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Black Lamb

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Now in its 14th year of publication, this magazine was created to offer the discerning reader a stimulating selection of excellent original writing. Black Lamb Review is a literate rather than a literary publication. Regular columns by writers in a variety of geographic locations and vocations are supplemented by features, reviews, articles on books and authors, and a selection of “departments,” including an acerbic advice column and a lamb recipe.

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A Week in Literary History

August 6th, 2002

English poet Alfred, Lord Tennyson (Idylls of the King, 1874) is born in Somersby, Lincolnshire, in 1809.

tennysonphotodarkbrownAlfred, Lord Tennyson, b. August 6, 1809, d. 1892

Besides reigning as Poet Laureate of Great Britain and Ireland for more than forty years and writing many memorable short lyrics and the blank verse Idylls of the King, Tennyson was a memorable aphorist: “Nature, red in tooth and claw,” “’Tis better to have loved and lost / Than never to have loved at all,” and “Theirs not to reason why, / Theirs but to do and die.”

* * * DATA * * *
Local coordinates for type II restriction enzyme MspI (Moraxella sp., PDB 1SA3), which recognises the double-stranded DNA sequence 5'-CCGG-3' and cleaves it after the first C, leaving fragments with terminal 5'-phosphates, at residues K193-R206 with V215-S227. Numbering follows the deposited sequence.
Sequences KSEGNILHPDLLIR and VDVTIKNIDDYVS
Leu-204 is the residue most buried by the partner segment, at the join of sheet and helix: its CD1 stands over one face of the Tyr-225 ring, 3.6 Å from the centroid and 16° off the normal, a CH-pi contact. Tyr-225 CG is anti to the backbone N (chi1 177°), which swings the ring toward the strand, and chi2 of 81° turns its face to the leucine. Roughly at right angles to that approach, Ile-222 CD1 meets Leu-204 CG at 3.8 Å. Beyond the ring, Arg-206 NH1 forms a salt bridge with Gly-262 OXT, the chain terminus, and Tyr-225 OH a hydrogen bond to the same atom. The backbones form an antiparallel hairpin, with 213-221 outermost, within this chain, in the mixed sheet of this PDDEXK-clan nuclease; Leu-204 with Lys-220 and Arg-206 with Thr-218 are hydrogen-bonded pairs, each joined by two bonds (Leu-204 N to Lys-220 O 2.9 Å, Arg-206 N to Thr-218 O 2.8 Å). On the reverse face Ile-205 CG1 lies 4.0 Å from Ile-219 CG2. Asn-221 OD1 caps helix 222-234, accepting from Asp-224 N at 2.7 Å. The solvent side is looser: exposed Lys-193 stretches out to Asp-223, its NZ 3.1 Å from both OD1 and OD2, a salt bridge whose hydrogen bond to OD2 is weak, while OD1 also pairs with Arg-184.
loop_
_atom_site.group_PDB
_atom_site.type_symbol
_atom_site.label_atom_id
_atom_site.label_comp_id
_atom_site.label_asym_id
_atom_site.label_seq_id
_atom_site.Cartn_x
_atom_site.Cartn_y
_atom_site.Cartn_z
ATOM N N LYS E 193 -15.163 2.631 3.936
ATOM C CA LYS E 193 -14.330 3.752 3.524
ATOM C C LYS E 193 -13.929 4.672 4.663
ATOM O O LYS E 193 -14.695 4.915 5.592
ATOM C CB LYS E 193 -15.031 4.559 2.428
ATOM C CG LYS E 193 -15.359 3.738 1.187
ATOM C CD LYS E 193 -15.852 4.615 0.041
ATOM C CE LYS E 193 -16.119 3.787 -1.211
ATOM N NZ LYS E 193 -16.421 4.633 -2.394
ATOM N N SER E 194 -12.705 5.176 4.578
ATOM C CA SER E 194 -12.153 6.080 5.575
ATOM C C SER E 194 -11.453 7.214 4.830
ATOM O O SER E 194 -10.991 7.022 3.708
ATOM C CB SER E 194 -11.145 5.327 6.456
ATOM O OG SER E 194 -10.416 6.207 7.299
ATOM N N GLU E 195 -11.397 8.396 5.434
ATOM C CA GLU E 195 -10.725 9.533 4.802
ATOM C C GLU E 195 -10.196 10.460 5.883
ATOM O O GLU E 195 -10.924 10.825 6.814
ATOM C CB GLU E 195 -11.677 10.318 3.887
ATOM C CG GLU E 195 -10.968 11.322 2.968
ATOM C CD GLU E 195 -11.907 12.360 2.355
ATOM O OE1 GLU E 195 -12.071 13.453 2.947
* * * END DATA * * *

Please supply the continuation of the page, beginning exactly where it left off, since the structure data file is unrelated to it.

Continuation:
Suggested Reading Poetry Poems, Chiefly Lyrical, 1830. Poems, 1833. Poems, 1842. Ring Out, Wild Bells, 1850. Maud: A Monodrama, 1855-56. Enoch Arden and Other Poems, 1862-64. Idylls of the King, 1874. Crossing the Bar, 1889.

Posted by: The Editors
Category: A Week in Literary History, Books and Authors | Link to this Entry

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